The Girls of Slender Means - Spark of genius
- Kirstin Innes
- 23 July 2009
This article is from 2009
There’s much more to Muriel Spark than Miss Jean Brodie, says Kirstin Innes
Edinburgh audiences are about to discover there’s much more to Muriel Spark than Miss Jean Brodie, says Kirstin Innes
Think Muriel Spark, think Miss Jean Brodie. The glittering presence of a Scottish schoolteacher with fascist leanings – in her prime – has increasingly come to overshadow everything else that one of Scotland’s greatest, and most prolific, writers has done.
You’re thinking of Dame Maggie Smith, of course, with her exquisite pronunciation, riding her bicycle over the Edinburgh cobbles. This defining image is all down to Hollywood screenwriter Jay Presson Allen, who saw the potential in Jean Brodie to be a breakout character in 1961, the year the book was published. The Brodie legacy, through theatre, television and film, stems from Presson Allen’s script, a simplified, rudimentary version of Spark’s novel.
Independent of each other, two theatre companies are taking on separate adaptations of two of Spark’s novels at the same Fringe venue this year. Royal & Derngate Theatre Company are using a choir of children to add fascistic depth to their interpretation of Presson Allen’s Brodie script, while Scotland’s Stellar Quines have commissioned playwright Judith Adams to adapt The Girls of Slender Means. This is only the second of Spark’s 22 novels to be adapted for theatre, 46 years after Vanessa Redgrave debuted as Brodie in London’s West End.
‘Muriel Spark is, without a doubt, the greatest female writer of modern times that Scotland had,’ explains Muriel Romanes, who conceived and is directing the new production. ‘The reason I’m doing this has a lot to do with Brodie – I know the film is very popular, it’s a very camp, clever piece of work, but there’s more to Spark than that. The idea is to get more of her work seen – hopefully people will see this and realise that there are lots more brilliant books that would make equally brilliant plays. Slender Means is a little bit of art, really.’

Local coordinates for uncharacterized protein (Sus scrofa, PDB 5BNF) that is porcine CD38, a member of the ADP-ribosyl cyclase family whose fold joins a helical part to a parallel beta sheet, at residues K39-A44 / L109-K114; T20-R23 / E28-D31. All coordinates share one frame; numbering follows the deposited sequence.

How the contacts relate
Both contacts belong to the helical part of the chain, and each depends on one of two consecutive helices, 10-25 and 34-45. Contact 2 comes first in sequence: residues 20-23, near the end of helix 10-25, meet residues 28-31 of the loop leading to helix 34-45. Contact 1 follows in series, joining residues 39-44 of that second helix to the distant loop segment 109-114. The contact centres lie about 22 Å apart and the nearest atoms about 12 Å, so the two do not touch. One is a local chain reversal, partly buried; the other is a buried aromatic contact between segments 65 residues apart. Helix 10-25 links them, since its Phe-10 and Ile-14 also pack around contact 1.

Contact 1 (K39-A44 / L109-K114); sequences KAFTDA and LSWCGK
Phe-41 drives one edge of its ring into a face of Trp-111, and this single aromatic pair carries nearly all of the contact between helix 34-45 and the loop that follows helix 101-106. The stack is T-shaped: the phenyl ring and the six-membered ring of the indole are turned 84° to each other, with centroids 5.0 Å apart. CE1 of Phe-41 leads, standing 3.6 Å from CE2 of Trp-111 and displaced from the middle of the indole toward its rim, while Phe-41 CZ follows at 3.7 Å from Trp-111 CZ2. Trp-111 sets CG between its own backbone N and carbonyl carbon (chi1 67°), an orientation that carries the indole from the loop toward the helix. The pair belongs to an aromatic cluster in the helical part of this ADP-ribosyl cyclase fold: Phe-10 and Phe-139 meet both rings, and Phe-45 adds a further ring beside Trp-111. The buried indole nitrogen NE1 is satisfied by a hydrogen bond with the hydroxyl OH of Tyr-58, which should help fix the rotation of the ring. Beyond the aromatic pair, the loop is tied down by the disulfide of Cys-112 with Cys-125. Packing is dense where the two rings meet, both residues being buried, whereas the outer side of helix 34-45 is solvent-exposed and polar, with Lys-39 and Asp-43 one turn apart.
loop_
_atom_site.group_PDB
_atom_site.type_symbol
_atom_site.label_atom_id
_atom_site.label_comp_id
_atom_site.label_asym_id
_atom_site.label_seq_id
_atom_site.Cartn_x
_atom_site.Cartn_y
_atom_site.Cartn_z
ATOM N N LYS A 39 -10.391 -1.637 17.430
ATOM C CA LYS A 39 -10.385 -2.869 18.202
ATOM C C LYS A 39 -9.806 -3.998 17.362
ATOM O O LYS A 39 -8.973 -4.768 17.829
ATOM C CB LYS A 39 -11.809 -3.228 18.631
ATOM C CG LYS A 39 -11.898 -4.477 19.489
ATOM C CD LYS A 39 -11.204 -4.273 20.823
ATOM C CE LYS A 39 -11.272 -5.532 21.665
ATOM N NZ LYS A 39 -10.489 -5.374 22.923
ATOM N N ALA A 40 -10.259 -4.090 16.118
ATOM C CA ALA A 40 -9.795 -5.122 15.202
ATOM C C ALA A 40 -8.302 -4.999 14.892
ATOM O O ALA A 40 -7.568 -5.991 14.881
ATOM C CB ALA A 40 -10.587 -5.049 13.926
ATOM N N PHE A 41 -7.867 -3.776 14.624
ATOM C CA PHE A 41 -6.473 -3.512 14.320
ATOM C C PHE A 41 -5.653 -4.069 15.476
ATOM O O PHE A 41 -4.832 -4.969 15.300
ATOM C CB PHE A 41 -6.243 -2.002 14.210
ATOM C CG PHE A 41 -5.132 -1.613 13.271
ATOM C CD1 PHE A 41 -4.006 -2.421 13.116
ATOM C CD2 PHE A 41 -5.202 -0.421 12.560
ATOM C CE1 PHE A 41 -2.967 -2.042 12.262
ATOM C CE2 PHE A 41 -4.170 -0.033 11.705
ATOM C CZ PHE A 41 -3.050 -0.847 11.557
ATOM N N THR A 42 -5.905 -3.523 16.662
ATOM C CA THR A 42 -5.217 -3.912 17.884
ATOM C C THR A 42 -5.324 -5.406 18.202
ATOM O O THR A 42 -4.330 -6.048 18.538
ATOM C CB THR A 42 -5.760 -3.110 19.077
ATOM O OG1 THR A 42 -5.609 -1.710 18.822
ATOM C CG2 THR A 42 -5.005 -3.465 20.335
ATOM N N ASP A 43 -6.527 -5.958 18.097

The Girls of Slender Means was published two years after Brodie, and can in some ways be seen as a matured re-examination of similar themes. ‘I’m really interested in communities of women,’ says Romanes. ‘This isn’t a community of schoolchildren, as in Brodie. They’ve grown up. These are young women, who have just survived World War II and are living only in the moment. And it’s savage. Muriel Spark is very savage. This isn’t a nice little story of young girls being secretaries and having love affairs in London. They have to be savage to survive. It’s a jungle out there.’
More often than not, transferring novels to the stage or screen becomes a straightforward matter of narrative transference: the plot is lifted, wholesale, beginning to end. What Spark excels in, though, is the non-linear narrative. Her plots – especially the story of the young ladies living at the May of Teck Club in Slender Means – erode timezones, sometimes taking in the whole of a character’s past and future in one devastatingly casual sentence.
She doesn’t even pay lip service to the idea of realism; she’s always so very conscious of herself as an author and her characters as fictional creations that the art and meaning of her works is an intricate structure. This complexity is perhaps why none of the other novels have made it to the stage. What’s so intriguing about Stellar Quines’ The Girls of Slender Means is Romanes and Adams’ approach to their source material: it becomes clear that a genuine act of translation from sculpted prose to live theatricality is happening here.
‘For me, the value is that it’s non-linear,’ says Romanes. ‘It’s a fascinating piece to play with, for the textures. Judith Adams has a wonderfully surreal mind, and is able to completely extrapolate text and mess around with it. She’s written in wonderful devices: film and sound and mad fantasticals. I trust her absolutely.’
So, one imagines, would Spark.
The Prime of Miss Jean Brodie, Assembly Hall, 623 3030, 8–31 Aug (not 17, 24), noon, £17.50–£22 (£16–£20). Previews 6 & 7 Aug, £10; The Girls of Slender Means, Assembly Rooms, 623 3030, 8–31 Aug (not 10, 17, 24), 4.20pm, £15–£18 (£14–£16). Previews 6 & 7 Aug, £10 (£5).